Have you heard the one about the former chairman of Sotheby’s Europe who loved electronic music so much that he took part to a video music?
Or the one-time chairman of Phillips who agreed to star in a reality TV show for US channel Bravo?
What about the art advisor raised in Basel art who lives in London?
No, this is not the tale of many men but just one.
It’s the tale of Simon de Pury, first Pop auctioneer.
These days, the superstar auctioneer can be found dropping the hammer in various, often glamorous charity auctions around the world like the AMFAR auction during the Cannes festival or the sale organised by Leonardo di Caprio in Saint Tropez in July.
He is well known for his extroverted manner when holding the hammer:
But his circle of activities is much wider than this.
As we speak, he is curating an exhibition of the contemporary painter George Condo in Baku.
In addition, in partnership with his wife Michaela, he is involved in collection curation, private sales, property projects involving art and online activities in collaboration with Net-A-Porter.
It is plain to see that Simon de Pury is someone who likes nothing better than to tear down barriers in art.
Though his look is confirmedly old-school, double-breasted jacket and an affable air, contrary to appearances he is completely fascinated by what’s happening now, while also having a long memory.
He recently published ‘The auctioneer , adventure in the art trade’ (St Martin Press) in collaboration with William Stadiem, a journalist who writes for Vanity Fair.
Simon de Pury confesses that his hyperactivity stops him from reading and that the only one book he ever managed to read to the end, ‘High Curiosity’, was written by France’s most famous auctioneer, Maurice Rheims in 1975. This book in fact was the reason he decided to become an auctioneer.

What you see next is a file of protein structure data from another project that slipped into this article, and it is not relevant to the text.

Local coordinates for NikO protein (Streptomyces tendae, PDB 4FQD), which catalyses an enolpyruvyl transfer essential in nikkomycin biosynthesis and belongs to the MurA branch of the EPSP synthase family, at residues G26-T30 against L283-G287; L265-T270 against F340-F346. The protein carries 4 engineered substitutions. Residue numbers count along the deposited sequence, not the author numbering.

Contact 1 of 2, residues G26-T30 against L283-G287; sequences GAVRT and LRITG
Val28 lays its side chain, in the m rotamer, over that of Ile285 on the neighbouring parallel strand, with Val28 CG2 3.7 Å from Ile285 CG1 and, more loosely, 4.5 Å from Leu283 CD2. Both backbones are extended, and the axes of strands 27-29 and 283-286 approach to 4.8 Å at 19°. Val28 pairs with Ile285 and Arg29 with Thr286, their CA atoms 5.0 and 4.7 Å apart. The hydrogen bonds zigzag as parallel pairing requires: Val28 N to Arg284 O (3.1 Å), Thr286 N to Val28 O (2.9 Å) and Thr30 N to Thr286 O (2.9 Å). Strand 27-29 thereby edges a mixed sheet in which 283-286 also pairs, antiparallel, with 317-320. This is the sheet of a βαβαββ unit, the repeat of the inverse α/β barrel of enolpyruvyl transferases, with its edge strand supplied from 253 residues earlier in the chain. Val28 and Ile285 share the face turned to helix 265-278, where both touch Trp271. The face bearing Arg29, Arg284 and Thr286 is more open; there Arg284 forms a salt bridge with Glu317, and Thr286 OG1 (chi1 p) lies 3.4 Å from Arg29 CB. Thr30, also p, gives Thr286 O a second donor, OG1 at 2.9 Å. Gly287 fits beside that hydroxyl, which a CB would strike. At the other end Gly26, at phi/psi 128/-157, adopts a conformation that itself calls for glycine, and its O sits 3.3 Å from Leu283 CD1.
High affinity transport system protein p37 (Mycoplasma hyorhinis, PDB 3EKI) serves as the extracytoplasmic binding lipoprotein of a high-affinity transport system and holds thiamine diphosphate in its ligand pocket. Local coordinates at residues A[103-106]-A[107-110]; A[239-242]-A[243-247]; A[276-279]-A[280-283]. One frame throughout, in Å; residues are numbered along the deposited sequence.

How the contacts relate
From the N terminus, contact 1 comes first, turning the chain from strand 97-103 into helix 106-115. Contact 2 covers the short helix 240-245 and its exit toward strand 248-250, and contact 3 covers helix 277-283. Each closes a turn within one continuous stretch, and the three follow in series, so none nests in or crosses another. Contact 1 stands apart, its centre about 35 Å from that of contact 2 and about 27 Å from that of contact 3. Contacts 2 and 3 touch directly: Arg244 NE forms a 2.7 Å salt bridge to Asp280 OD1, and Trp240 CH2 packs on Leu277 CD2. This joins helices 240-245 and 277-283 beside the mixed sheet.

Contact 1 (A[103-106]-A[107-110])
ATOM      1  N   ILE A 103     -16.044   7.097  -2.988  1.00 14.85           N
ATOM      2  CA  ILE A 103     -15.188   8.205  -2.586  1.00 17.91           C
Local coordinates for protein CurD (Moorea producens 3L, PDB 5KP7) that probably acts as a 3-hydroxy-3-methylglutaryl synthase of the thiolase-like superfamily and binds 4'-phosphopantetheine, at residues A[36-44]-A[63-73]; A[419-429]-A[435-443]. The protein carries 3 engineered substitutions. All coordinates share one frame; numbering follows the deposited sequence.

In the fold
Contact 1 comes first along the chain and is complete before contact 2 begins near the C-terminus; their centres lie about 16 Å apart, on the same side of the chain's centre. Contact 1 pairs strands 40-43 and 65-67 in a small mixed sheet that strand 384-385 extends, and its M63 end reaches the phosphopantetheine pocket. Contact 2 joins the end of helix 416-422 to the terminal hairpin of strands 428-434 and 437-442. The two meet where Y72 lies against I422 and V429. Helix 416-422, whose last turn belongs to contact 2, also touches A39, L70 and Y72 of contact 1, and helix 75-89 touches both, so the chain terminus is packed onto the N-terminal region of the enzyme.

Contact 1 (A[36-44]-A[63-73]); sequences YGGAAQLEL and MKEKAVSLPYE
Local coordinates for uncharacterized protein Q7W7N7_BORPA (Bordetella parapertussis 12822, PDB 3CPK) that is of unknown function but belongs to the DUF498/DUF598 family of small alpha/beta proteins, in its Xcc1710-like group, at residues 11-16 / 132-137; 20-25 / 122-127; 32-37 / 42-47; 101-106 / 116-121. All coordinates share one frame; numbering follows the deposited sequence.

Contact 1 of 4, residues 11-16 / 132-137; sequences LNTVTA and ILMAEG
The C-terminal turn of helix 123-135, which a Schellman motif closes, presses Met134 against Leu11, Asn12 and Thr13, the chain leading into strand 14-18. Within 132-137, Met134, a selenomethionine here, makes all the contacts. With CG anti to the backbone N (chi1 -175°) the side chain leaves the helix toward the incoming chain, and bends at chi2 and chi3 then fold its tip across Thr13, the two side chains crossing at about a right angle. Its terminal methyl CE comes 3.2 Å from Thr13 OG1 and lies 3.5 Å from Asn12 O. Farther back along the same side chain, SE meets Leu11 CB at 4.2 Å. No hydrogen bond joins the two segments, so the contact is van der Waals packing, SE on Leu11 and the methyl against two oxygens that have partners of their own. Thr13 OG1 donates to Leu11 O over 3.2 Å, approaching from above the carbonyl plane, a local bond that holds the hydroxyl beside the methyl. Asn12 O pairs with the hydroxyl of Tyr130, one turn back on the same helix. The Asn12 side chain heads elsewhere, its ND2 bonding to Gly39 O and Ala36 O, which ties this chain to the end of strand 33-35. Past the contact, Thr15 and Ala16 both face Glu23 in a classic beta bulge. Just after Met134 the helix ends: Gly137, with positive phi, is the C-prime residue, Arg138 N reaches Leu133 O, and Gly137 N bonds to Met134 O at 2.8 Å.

Though discrete by nature, de Pury reveals in the first chapter, ‘my naked portrait’, some glimpses of his private life.
On the subject of the Canadian businesswoman , owner of Blouin ART INFO,Louise Blouin MacBain for example, he writes: « Her power and success, not to mention the Marie Antoinette splendor of her lifestyle, were aphrodisiacal. ».
There are also numerous assessments of the market. For instance, he asserts that Jean-Michel Basquiat is the Van Gogh of our times.
«What else could work as a common denominator for the diverse tastes of Wall Street, Russia, China and Arabia? (…)These two tortured geniuses have been posthumously elevated into the pantheon of cultural capitalism » .
There follows from here an analysis of Basquiat’s rising stock.
De Pury describes with a joyful sense of self-deprecation his journey among the ‘greats’ of art, from Peter Wilson the legendary chairman of Sotheby’s to Baron Thyssen whose collection in Lugano he would become the curator. The book’s cast of characters, from Ronald Lauder to Russian oligarchs, passing through Jeff Koons, is enumerated with an odd detachment: neither snobbery nor affection.
Simon is content to merely observe.
Women, especially: «I’ll never forget an early-in the- affair lunch for twelve Heini (Hans Heinrich von Thyssen) gave at the Plaza Athénée. All the eyes of Tout Paris were on Tita, who was wearing a skirt so short that I thought all she had was a belt».
The concluding chapter kicks off with a circumlocution, a figure of speech that Simon de Pury is fond of: « When I get the inevitable queries ‘ What are you doing next?’ or ‘Where is art Going?’ I finally have an easy answer. Im going, and art is going, where everything else the world is going. To the internet».
But reality catches up with us. We are in the middle of the interview when Michaela interrupts and insists that Simon has his breakfast to gather his strength for the auction that is presiding over that evening. After all, does he not write in chapter 17: “To become my own man;, I realized, I needed the partnership of a woman”?
Mission accomplished, by breakfast.
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